The specialized literature often provides examples of trepanned human skulls. They are usually spectacular, as people are amazed to find that such a surgical operation could have been performed in archaic times. Yet, seldom, we have also encountered ethnological proofs about the existence of the mentioned practice, also for the case of domestic animals, especially, sheep, cattle and horse. Such a topic, like the intervention upon the brain case, which is very risky, even today, when being done with modern equipment, did always stir a large interest, among anthropologists, historians of medicine and archaeologists, not to mention the public. Yet, we were astonished to find that, most of the mentioned specialists do not know about the interesting results of the ethnological investigation, which, at least in Eastern Europe has brought significant evidence about the practice of trephination upon domestic animals. We have never seen, or found, a book or article strictly regarding such a practice on animals, even if the Romanian specialized literature, for instance, made some remarks about this topic. Unfortunately, we detain some slight information, which was sporadically mentioned but, a lot more must have been lost in time, due to the progress of civilization. We consider that as being the consequence of an anthropocentric perspective, which did not take into account the most important thing, which is, the possibility of having rescued the life of some humans, or animals by that intervention. Besides, in most situations, the scientists use the information they could obtain from their own training, often neglecting the one provided by other fields of activity. This is a reason why, in the past decades, the interdisciplinary studies had been initiated. Yet, we do not see too often, such an association, between archaeologist, ethnologist, anthropologist and historian of medicine. In our view, such a team would bring new aspects and interpretations about the old medical practices. As concerns the trephination upon animals, we should take into account the fact that, one of the most important aspects of the social and economical life is food production. In such a process, in the archaic societies, a very important role was played by domestic animals. Therefore, when having a valuable animal, a family did its best in order to cure its illnesses. Even today, in such a situation, the veterinary assistance is highly appreciated when being focused upon a special breed, or upon an animal with very good capacities. We also consider that, the mentioned practice performed upon animals, must have been more frequently used and highly developed by the nomadic populations, for whom such an ill, or ineffective animal would have been a burden during their movements. This is how the trephination upon animals was disseminated, and, considering our data, it is most possible that it could have been brought on the territory of Romania by the ancestors of the today Hungarians. We could not say which of the trephinations emerged first, namely those performed upon humans, or animal skulls. If we think carefully, we do not even have any arguments about that. According to our knowledge, it seems that the human one appeared first and afterwards the intervention made upon animals. Of course, future finds might bring also arguments about the reverse situation, but this is what we know at this moment. In the following lines, we would also tackle another issue.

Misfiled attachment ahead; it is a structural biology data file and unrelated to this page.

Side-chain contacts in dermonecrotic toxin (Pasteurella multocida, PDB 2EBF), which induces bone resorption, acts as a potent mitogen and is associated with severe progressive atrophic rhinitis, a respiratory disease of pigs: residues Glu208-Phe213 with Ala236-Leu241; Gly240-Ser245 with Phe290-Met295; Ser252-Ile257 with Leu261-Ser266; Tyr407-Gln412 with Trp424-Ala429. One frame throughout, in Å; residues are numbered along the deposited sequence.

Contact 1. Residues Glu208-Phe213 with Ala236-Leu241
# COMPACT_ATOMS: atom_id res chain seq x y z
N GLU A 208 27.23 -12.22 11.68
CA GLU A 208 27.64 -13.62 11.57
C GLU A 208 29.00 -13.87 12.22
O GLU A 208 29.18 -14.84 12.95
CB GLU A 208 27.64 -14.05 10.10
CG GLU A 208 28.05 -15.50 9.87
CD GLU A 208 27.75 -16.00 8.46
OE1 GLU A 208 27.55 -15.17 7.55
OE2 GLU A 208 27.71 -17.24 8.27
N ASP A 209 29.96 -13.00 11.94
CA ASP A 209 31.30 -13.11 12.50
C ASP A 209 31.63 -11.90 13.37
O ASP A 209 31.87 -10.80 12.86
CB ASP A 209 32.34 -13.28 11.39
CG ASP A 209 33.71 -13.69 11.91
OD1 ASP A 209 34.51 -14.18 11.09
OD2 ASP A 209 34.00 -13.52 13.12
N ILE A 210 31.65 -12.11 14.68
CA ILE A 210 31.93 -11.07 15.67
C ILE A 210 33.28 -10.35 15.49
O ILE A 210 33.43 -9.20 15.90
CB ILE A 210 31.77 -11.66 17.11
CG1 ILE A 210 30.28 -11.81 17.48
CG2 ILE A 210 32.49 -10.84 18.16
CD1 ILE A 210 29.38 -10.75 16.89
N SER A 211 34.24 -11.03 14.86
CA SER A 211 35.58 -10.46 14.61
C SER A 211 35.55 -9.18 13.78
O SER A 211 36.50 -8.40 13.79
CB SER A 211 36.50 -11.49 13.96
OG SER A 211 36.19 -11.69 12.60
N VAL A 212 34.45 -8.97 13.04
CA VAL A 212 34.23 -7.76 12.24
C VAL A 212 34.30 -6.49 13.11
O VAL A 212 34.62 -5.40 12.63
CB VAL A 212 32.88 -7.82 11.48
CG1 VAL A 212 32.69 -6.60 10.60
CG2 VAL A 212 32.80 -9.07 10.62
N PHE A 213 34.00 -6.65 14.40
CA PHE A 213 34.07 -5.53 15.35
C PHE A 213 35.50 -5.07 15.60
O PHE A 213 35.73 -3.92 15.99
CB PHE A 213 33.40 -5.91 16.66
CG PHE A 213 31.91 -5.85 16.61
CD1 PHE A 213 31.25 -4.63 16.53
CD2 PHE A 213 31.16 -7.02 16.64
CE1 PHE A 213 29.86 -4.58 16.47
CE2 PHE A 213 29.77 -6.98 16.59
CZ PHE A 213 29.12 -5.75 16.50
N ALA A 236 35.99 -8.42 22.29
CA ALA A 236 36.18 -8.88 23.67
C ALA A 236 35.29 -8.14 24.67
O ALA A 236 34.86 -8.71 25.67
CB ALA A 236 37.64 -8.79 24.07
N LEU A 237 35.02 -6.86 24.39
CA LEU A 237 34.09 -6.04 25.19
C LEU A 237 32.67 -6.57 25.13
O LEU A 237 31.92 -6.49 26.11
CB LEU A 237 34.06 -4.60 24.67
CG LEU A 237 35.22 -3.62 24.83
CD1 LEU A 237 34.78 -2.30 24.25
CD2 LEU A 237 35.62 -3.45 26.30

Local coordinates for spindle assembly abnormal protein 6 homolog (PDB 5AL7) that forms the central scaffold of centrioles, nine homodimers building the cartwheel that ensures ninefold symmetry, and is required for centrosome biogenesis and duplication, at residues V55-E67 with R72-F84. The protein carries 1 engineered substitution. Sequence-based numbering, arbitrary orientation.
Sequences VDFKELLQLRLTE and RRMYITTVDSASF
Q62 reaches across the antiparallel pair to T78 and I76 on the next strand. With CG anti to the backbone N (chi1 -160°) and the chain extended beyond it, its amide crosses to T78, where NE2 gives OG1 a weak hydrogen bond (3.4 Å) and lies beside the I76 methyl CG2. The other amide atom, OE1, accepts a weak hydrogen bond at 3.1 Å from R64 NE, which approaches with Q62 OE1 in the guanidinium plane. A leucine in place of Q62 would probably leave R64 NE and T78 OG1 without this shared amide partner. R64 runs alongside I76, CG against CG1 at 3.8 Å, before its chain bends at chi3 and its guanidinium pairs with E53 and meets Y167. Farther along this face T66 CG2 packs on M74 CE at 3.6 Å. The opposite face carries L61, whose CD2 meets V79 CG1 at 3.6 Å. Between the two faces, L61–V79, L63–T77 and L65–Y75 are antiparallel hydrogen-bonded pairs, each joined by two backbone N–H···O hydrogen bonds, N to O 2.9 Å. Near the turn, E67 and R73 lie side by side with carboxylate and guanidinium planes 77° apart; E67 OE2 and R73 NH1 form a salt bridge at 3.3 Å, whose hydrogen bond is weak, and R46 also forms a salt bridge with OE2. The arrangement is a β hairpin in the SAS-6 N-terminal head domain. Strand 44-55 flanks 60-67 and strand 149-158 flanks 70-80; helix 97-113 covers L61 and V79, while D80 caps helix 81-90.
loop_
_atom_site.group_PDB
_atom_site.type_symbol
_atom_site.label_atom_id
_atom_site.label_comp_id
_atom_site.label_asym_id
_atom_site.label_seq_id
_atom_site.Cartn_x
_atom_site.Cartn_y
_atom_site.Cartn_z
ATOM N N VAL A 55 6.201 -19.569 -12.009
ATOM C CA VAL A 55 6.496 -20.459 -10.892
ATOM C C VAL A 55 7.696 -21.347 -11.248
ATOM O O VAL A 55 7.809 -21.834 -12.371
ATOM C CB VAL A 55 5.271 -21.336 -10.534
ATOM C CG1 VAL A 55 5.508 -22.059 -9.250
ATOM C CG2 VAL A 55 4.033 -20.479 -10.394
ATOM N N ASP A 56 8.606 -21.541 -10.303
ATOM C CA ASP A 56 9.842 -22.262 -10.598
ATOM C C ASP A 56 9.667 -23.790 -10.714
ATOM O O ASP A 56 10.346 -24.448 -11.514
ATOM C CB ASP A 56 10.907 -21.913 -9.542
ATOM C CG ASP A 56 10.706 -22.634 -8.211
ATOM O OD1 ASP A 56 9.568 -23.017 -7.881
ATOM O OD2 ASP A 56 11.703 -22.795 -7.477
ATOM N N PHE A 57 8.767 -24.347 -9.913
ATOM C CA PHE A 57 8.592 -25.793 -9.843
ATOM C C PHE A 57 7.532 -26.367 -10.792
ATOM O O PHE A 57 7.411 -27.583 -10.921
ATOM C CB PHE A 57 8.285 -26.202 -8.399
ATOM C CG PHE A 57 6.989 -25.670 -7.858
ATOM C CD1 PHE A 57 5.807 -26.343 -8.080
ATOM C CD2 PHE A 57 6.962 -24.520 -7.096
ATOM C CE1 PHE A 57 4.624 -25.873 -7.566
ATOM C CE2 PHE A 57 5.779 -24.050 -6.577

Even if we hardly accept this idea, the healing appeared in immemorial times. Illnesses of both humans and animals, are not specific to recent times. They affected each individual, depending upon certain influences of environmental factors, or weakness of the body. It is a fact that, even in our times, people can get a disease in certain moments of their lives. Still, we should emphasize that a comparison between the archaic and recent communities is not very reliable, due to the fact that in older times, the immunity of the individual was better than today, when the body is permanently under the “pressure” of pollution and stress. Besides, the people of those times were gathered in small groups that could not get in contact with each other, except within a longer time. At present, one can reach any part of the world, with the modern transportation means that exist. Yet, even today, a disease specific of a certain region can be taken over from someone who lives far away and can die from that, despite the advanced medical treatment. This is due to the fact that the immune system of the body is not adapted to the respective germs.